The Leaders: Breaking the Racial Barriers in the NFL – DVD Review

Warner Brothers / 2007 / 45 Minutes / Unrated
Available at / Now Available

The Movie

With another successful season in the books, the NFL is now at the height of popularity and reigns over the American sports landscape in a way it had never experienced before. The players of the past could probably not have imagined a day when professional football reigned so supreme over all other major sports, especially those African-American players who had to struggle to earn the respect of the men in their own league, much less the rest of profession sports. This is the subject of the new NFL Films documentary The Leaders: Breaking the Racial Barriers in the NFL, a good, but slight look at the rise of the African-American in professional football.

Examining the struggles and benchmarks of African Americans through the years – from Fredrick “Fritz” Pollard’s exploits in the 1920’s to Tony Dungy’s coaching triumph in Super Bowl XLI – the documentary covers many chapters of this story that very few would probably know beforehand. What was surprising to me was just how early professional football was actually trying to get integrated, as Fritz Pollard became not only the NFL’s first African-American Player, but also its first black coach, which seems like an insanely under-appreciated accomplishment considering it would be decades before the next one would come along. Unfortunately, as the NFL was getting more and more integrated, adding at least 13 more black players, with the Great Depression came a color line that saw all minorities excised from the league.

Much of the rest of the documentary deals with African Americans trying to re-establish themselves in the league after WWII in several different facets of the game, with men like Woody Strode and Kenny Washington having to suffer through racial prejudice early on in this period in order to try and make it on the field. Eventually, we get to titans of the sport; men like David “Deacon” Jones and especially Jim Brown. These were men that helped shaped what the game would eventually become, men ahead of their time who paved the way for modern football.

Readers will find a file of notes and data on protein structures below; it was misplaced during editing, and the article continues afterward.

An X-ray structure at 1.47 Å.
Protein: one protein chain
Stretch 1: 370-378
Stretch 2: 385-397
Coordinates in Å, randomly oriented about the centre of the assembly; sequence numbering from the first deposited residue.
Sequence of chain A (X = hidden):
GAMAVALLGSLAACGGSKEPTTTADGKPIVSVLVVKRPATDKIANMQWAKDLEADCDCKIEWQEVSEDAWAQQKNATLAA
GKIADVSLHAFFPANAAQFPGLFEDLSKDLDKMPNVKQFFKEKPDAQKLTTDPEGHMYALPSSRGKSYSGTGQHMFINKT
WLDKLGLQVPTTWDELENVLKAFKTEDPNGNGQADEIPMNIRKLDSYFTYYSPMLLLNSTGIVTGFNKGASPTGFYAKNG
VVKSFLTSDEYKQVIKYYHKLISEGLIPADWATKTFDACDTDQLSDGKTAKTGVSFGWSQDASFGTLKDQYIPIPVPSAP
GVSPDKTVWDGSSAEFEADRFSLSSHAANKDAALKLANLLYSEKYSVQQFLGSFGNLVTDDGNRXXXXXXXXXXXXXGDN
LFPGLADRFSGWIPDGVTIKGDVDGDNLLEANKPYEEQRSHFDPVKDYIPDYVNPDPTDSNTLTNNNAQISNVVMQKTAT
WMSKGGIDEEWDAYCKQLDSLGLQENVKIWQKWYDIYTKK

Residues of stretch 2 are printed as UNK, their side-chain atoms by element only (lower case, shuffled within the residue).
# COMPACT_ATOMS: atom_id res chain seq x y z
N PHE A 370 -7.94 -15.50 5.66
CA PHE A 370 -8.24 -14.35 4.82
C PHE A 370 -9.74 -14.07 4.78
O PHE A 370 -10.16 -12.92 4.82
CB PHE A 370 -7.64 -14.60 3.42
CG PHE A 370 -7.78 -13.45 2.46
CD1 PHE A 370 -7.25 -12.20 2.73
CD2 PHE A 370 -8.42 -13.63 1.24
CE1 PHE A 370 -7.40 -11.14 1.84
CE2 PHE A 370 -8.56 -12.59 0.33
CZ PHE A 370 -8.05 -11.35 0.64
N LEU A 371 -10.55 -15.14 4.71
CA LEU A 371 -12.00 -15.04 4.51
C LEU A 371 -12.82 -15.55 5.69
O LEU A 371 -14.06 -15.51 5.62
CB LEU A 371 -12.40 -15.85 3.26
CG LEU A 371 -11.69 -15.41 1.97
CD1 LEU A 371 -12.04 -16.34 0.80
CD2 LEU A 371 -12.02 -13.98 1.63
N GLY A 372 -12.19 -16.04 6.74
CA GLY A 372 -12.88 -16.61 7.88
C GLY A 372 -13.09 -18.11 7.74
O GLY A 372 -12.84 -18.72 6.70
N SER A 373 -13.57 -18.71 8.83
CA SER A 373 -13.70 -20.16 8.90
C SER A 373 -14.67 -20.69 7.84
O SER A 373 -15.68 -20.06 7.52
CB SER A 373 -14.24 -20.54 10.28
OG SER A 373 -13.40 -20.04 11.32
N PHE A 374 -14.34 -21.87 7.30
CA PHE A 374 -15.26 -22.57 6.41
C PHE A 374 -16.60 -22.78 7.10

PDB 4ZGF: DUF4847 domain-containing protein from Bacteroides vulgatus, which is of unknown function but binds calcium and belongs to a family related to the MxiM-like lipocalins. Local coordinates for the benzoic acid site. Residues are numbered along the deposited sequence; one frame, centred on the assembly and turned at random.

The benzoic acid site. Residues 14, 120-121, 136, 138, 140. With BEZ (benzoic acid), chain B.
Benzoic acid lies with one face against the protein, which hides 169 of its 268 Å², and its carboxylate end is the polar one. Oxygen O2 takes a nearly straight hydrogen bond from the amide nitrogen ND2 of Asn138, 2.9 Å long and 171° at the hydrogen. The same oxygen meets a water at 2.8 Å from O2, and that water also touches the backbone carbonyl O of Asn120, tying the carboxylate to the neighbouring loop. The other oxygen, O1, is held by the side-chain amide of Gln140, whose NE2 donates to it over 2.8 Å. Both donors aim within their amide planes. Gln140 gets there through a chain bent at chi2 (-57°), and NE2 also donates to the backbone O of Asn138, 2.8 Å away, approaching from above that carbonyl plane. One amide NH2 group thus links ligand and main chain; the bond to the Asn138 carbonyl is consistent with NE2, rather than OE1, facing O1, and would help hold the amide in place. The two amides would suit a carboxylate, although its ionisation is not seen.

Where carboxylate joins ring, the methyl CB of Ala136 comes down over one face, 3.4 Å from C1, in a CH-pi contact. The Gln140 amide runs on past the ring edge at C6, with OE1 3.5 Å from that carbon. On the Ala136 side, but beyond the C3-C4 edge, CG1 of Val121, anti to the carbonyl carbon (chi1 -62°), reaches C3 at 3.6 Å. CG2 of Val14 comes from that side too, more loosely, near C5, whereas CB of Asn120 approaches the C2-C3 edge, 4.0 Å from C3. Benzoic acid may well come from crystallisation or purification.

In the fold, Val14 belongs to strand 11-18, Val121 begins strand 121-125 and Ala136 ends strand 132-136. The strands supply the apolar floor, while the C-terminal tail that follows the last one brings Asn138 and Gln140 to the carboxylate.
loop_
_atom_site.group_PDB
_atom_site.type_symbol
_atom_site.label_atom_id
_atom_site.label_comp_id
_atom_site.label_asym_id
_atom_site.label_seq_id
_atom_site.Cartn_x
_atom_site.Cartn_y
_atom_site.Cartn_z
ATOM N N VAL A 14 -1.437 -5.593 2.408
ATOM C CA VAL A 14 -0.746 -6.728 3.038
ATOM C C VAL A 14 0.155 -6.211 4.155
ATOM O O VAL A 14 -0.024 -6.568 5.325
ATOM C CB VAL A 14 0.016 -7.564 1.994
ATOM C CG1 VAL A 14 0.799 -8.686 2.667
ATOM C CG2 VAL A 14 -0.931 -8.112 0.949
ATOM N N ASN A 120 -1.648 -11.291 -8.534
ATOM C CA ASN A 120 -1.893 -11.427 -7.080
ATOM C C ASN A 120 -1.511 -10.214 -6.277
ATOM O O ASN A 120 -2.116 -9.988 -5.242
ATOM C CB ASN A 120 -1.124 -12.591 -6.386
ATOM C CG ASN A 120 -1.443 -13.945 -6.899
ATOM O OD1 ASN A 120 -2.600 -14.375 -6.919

On the surface, this is a pretty good documentary, with NFL films making the most out of their own archival footage. I especially like how well produced the doc’s interviews are, using green screen behind many of the interviewees to make them look new, even if the footage is decades old. There’s also a nice mix of players and historians to back up the stories that are told here, getting some really terrific first hand accounts of the events that took place to help shape the landscape of the NFL.

Unfortunately, at only about 45 minutes, this isn’t as in-depth a look at this subject as there needs to be. The Leaders feels as if its kind of a Cliffs Notes version of this story, which deserves a treatment more reverential, much like the documentaries of Ken Burns have given to their subjects. With nice interviews and interesting stories throughout, this NFL Films presentation is a nice startup lesson on this subject, but those looking for some real in depth coverage will undoubtedly be left wanting.


The Video

The disc looks great on DVD, as the archival footage is cleaned up and as crisp as possible. The documentary is presented in Fullscreen with an aspect ratio of 1.33:1.

The Audio

The disc also has a nice audio track, with the Dolby Digital soundtrack highlighting the hard hits and fantastic runs shown in the footage.

The Supplements

The Players – Where the disc actually excels is in its extras, where we get terrific looks at several players, including a 45 minute look at Jim Brown, as well as Featurettes on the careers of Randall Cunningham, Warren Moon, Doug Williams, and Marvin Lewis. These looks at players are incredibly detailed, really outdoing everything that is actually covered in the main documentary on this disc. We also get a nice Featurette called The New Breed, which explores players like Vince Young and Cordell Stewart. The real jewel of this entire disc is Jim Brown: Player of the Millenium, which has amazing interviews from players that played against and with the Hall of Famer. There’s an incredible moment from three awesome defensive players who each make confessionals on great hits that they made on Brown, only to wake up moments later after they had been ran over.

The Coaches and Front Office – This section of the extras also has some nice features, such as a roundtable discussion with African-American coaches Tony Dungy, Mike Tomlin, Lovie Smith, and Jerry Reese. We also get Marvin Lewis –In His Own Words, which explores the career of the Cincinnati Bengal’s coach and what has made him so successful.

The DVD Lounge’s Ratings for
The Leaders: Breaking the Racial Barriers in the NFL